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I'm traveling alone


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I haven't really done much traveling, and when I have, it's always been with someone else.  Plus, I had a flying phobia for a long time, but I recently made it through a short (~2hr) flight without too many problems.

I've decided to visit some friend in England in a few months.  I've already bought the tickets...but I'm very anxious about it!  I just never really go anywhere, and I especially don't go anywhere on my own.  I'm hoping it will be really nice but I am so nervous.  I'm trying to remind myself that my boss flies ALL of the time (I book his tickets) and he's fine, so I will be too.  BUT...I'm still really scared and nervous.  In the back of my head I just worry that "something" will go wrong, even though I don't really know what it could or would be.

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Hi:

  I was a 6 Blood Mary flier for years. Then I stopped drinking and had to come up with another solution. I mean, we know that this is the safest form of travel, but for the infrequent flier, it can be nerve wracking. I know, I have GAD. We are worriers!

  My husband I am came up with the Perfect Flying Plan for me. So here it is and maybe some of it will work for you.

1) be sure and eat a good breakfast with protein. Stay away from sugar that morning, coffee too. If you HAVE to have coffee, like I do, make sure you have it well before you are going to board.

2) give yourself plenty of time to get to the airport, go through security etc. I was of the school "the least amount of time I have to be there, the better" - but this actually is worse. Give yourself lots of time, relax, and the people watching is great if you end up having to wait.

3) Buy at least two magazines. A trashy one, and one that interests you. I always buy People magazine so that I can just look at the pictures of the cute boys while taking off ( my worst time) - then get something to read that you like. Reading takes your mind off what ever is going on, and makes the time pass.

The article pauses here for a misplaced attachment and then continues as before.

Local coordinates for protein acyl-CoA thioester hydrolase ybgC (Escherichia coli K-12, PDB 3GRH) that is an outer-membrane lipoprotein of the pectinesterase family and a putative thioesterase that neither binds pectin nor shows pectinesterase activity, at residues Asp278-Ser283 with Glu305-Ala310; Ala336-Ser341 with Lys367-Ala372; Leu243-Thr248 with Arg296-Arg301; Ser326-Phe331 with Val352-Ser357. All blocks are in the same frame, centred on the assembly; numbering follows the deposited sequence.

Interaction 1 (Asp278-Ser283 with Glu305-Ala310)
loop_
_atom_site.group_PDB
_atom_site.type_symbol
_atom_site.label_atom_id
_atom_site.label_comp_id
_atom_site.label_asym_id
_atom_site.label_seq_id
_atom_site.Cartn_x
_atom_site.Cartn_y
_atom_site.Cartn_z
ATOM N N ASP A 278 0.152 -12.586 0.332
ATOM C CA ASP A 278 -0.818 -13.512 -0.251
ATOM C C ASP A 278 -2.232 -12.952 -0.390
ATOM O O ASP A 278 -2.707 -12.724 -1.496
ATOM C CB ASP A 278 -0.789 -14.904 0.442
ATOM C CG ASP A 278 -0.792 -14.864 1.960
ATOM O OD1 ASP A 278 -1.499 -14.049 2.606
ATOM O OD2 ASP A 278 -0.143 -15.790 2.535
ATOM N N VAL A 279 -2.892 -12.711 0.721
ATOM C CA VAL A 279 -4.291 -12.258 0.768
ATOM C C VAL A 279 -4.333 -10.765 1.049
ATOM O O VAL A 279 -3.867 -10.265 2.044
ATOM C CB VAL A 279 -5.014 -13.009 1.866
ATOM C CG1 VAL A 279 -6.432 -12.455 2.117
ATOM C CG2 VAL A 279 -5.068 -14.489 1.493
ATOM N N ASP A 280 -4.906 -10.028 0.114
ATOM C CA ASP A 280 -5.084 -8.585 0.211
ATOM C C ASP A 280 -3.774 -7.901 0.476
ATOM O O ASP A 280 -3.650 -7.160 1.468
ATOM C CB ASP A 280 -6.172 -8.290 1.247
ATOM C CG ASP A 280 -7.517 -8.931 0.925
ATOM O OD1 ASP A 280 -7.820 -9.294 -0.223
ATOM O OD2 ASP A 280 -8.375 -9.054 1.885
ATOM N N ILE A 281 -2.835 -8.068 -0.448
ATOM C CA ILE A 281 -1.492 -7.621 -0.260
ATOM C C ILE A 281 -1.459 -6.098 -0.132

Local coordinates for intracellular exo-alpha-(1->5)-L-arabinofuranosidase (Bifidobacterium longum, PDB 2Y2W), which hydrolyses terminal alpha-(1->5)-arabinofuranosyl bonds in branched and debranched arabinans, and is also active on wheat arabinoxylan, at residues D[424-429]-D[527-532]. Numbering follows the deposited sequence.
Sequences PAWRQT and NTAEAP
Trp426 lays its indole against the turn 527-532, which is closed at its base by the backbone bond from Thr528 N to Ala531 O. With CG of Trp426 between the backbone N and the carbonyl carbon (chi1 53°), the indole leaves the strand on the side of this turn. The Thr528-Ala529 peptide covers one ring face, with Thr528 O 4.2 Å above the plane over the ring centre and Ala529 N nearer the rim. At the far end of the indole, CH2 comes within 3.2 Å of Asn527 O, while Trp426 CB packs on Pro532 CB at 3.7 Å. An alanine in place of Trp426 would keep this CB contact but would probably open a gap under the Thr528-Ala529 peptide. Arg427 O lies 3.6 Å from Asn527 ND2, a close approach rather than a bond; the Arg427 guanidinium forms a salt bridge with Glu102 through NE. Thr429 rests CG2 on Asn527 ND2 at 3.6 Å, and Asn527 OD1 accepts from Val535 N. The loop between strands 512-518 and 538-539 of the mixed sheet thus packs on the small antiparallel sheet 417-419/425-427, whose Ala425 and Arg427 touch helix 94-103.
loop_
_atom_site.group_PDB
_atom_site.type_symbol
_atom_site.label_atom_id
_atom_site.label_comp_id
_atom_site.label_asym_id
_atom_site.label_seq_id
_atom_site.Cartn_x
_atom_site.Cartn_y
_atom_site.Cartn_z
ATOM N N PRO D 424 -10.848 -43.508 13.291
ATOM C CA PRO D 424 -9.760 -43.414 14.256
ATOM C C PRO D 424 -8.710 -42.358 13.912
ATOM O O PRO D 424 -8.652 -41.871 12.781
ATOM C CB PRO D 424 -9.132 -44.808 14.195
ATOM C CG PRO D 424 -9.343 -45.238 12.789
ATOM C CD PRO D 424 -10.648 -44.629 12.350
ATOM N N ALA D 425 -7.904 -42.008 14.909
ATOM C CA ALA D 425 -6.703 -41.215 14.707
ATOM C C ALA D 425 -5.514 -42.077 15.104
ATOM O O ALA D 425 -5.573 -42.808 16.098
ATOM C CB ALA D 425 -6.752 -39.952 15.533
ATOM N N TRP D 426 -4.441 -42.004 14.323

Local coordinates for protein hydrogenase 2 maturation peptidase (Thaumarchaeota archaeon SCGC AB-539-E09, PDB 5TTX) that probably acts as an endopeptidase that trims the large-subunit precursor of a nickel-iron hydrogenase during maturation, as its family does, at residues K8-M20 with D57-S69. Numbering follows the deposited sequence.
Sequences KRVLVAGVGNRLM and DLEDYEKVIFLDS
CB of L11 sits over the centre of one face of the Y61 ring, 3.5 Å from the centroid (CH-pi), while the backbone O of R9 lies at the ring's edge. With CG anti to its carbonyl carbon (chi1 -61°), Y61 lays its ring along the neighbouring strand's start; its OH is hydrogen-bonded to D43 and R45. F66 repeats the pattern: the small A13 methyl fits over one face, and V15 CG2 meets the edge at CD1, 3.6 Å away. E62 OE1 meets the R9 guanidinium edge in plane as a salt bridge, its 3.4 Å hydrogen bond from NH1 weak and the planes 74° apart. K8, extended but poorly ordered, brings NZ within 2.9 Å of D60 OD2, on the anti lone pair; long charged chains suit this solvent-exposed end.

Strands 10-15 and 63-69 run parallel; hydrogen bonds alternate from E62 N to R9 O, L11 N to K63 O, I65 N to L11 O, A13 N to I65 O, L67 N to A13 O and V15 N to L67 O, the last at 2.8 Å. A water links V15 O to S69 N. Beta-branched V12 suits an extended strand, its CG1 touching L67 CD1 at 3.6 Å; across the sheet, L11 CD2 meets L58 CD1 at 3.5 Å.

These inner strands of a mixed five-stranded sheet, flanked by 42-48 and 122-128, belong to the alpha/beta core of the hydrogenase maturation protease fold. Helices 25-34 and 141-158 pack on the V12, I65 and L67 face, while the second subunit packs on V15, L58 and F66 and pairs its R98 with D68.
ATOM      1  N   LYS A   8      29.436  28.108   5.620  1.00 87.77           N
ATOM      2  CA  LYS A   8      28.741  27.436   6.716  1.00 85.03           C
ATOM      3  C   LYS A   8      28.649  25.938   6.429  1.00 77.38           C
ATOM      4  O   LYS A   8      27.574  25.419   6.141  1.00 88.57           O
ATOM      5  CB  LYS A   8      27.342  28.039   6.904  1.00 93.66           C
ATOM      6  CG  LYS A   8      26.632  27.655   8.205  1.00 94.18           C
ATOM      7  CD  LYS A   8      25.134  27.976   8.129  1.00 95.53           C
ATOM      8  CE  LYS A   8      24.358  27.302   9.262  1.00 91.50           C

4) bring along a healthy snack. Airplane food sucks.

5) bring an mp3 player with SOOTHING music rather than head banging stuff. My husband loaded me up with some great music. AND we invested in a great set of headphones. You want to be comfortable and you want to block out what is going on around you. I now own a set of noise cancellation headphones.

6) OK, you are ready. Got a benzo? If not, ask your p-doc if you can have "something" for flying. Explain your discomfort. I have seen even the toughest p-doc's give out a something for flying. Take this 30 minutes before take off.

7) I usually sit on the aisle. Not a fan of looking out the window and I have long legs.

So you want to be sure you are in a calm a state as possible, make sure you have eaten, and have something to read.

The 6 Bloody Mary's was a drag btw. I just ended up hung over when I got there. You can do this with simple distractions instead. And if you don't like to read? Look into buying one of those small DVD players. I have one of those too. (Yes, I have a lot of toys.)

Good luck - your trip sounds great!

Breeze

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Devon

I hate flying, use to love it, but.....then I got sober.

Anyway, I use alot of self-talk, comparing auto travel to air travel, then I self medicate, then I pray, then I chat up the person next to me like some kind of idiot, and you can't even start screaming and try to run off the plane these days, they shoot ya for that.

I guess I'm not helping, just commiserating with you. Really, I do have to take an ativan, and when the drink cart comes along...you know the rest.

Don't let it stop you though, it feels so good when you land.

Good luck, Sylvia

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I hate to fly...I usually only do it medicated to the gills.

The suggestions you already got are great but I have a few more that helped me the one time I had to fly alone.

1. If you can try to take a flight that is not packed solid. I've never flown internationally so I don't know if that's possible. But in my opinion the less people on the flight the better.

2. Call the airline ahead of time and explain that you have an anxiety disorder. They can usually do something to help make you more comfortable. Switching your seat around, making sure you know where you know where to go when you get off the plane, etc. It may seem embarassing, but they want you to be as comfortable and calm as possible on the flight, and are very understanding about people who have real issues flying.

Airplanes aside, I love travelling by myself. It's incredibly freeing to go wherever you want, without a timetable.

Have fun!

edited because I'm not making any sense lately

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